Federal NDP leader Thomas Mulcair spoke to the media after a meeting with deputy premier Thomas Lukaszuk at the Alberta Legislature in Edmonton, Alberta on Friday, May 31, 2012.
Credits: IAN KUCERAK/QMI AGENCY
EDMONTON -- Alberta is the place with the bull's-eye painted on it. For some sorts it's where you go to score cheap political points.
Albertans can show these folks what's up. Albertans can tell them the truth.
But if it's really all about the play for power, we're just the backdrop. We're the stage. Their script is for elsewhere.
It's not for here.
Enter Thomas Mulcair, leader of the Opposition in Ottawa, the NDP boss, a man who wants to be PM and a guy saying nasty stuff about the oilsands.
Mulcair says oilsands wealth pushes up the loonie, hurting factories down east trying to sell their stuff.
Mulcair also believes the oilsands has to do much more and pay far more to clean up its act with Mother Earth.
He may use a nicer tone in Alberta. Makes sense. But Mulcair isn't backing down. Nobody is changing his mind.
On Thursday, Thomas (The Hair) Lukaszuk, Alberta's deputy premier with a flair, gets to meet Mulcair The Beard.
Mulcair is greeted with less ceremony than a rural reeve showing up to see their MLA about funding the extension to the local curling rink.
He gets into an elevator with workers hauling boxes. He heads to Lukaszuk's office. A few seconds over 15 minutes and he leaves.
Lukaszuk speaks to the waiting microphones and cameras.
Lukaszuk is running the show since the premier is stateside at a top-secret meeting of mucky mucks known as Bilderberg.
After the compulsory chinwag with Mulcair, Redford's No. 2 says "the pointing of any fingers at this province will not be accepted."
Lukaszuk says, when it comes to the idea Alberta is hurting the Canadian economy and wrecking the environment, "attacks against this province will not be accepted and are not welcome."
The deputy preem also tells us he makes clear the expectation Albertans "do not want to be used in any political games."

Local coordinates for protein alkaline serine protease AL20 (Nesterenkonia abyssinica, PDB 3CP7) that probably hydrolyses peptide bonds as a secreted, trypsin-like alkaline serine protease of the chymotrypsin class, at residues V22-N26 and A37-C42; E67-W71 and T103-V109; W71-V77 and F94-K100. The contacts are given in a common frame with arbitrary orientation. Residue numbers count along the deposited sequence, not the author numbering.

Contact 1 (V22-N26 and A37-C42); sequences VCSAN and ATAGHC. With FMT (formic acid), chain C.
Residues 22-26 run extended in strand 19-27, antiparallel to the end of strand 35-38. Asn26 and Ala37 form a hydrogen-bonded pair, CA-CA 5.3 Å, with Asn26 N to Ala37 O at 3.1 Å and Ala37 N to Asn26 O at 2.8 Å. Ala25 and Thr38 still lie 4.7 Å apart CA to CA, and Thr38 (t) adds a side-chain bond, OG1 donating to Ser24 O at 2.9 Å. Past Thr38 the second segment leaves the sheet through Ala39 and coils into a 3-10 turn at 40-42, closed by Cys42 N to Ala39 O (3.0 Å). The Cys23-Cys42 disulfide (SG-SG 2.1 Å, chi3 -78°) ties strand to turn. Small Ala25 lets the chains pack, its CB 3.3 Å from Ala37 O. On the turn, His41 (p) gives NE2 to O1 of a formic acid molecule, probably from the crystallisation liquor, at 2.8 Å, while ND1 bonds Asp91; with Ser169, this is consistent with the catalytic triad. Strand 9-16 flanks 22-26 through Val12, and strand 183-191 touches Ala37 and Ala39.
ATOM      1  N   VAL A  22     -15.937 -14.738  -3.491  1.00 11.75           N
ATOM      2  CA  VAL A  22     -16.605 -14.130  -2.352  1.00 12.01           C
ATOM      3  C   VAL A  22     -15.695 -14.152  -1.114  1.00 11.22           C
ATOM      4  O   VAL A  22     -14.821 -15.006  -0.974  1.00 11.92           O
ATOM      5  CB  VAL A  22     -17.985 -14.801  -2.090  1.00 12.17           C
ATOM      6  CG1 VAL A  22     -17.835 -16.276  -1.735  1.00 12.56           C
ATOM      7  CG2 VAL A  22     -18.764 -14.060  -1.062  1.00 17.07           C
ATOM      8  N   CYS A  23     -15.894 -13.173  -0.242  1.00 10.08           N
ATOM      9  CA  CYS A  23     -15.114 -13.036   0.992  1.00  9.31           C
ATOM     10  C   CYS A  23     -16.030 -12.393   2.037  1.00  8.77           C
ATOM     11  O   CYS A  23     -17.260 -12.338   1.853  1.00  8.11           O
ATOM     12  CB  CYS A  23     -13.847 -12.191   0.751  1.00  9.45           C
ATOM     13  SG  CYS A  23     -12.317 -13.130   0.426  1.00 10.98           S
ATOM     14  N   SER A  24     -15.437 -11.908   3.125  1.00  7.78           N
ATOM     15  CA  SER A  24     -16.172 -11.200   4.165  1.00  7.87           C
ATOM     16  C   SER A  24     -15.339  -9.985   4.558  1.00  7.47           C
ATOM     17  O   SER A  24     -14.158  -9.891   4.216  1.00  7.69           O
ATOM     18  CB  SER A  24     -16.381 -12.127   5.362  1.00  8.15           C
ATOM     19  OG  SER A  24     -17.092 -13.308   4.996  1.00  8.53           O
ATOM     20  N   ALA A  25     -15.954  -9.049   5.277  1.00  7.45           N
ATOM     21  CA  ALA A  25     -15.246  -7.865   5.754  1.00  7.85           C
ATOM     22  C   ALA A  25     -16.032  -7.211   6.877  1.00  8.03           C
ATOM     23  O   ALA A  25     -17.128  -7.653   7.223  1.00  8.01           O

The Hair believes The Beard "heard that well."
"Has he internalized it? You would have to ask him.
"He listened and he took it under advisement."
However, Lukaszuk does admit he feels Mulcair came to this province with "preconceived notions."
Lukaszuk says he doesn't feel Mulcair has any valid points and his understanding of the impact of Alberta on Canada's economy is "somewhat surprising."
But, of course, he doesn't find it surprising at all.
"He's a seasoned politician," says Lukaszuk.
"I don't fully accept the fact he doesn't understand how important Alberta's economy is to the rest of the country.
"Politics is at play." Eureka!
It's "old-style" politics since it's "pitting one part of the country against another part of the country."
And possible seats for the NDP aren't growing on trees in this part of the country.
Lukaszuk provides Mulcair with "essential reading materials" showing how much Alberta contributes to Canada and how Mulcair's brainwave about oilsands prosperity ruining central Canadian manufacturing is "creating more harm than good."
Lukaszuk does what he can. He knows his part.
Mulcair is with us 40 minutes. We attend at his soapbox.
He says his problem is with the feds. Harper should enforce environmental regulations.
But he also brings up his support for what amounts to a carbon tax.
He stands by his position that by "allowing a bit of a free ride in terms of the use of the air and the soil and the water" in the oilsands, the drive of dollars has driven up the loonie, hurting anybody wanting to sell their products elsewhere.
The Beard chuckles about not saying "tarsands" anymore because it's a "linguistic impediment" in talking to people.
But he adds his cleanup of language is nothing compared to the real cleanup needed.
And there's all the usual. Lukaszuk is an "extraordinary gentleman" and the sitdown was "cordial."
"We're not going to agree on everything," says Mulcair. They agree on almost nothing.
Nobody in the press asks what Mulcair has to say to those who believe his musings divide the country, attack the province and are unfair and inaccurate.
Finally, a certain scribbler does.
"You'd be hard-pressed to find a single reference in anything I've ever said that resembles anything of that," he says with a straight face.
How could we believe such a thing? Mulcair speaks of being in the trenches "fighting the separatists."
"I always find it a little bit galling to be told I'm somehow a divisive figure in Canada."
Danielle Smith, Wildrose leader, finds Mulcair's lingo "far more conciliatory."
"When you stand up to a bully, the bully backs down," she says.
The lingo is softer but the bully does no such thing. Mulcair walks away with a smile, saying he'll read through the reading materials Lukaszuk gave him.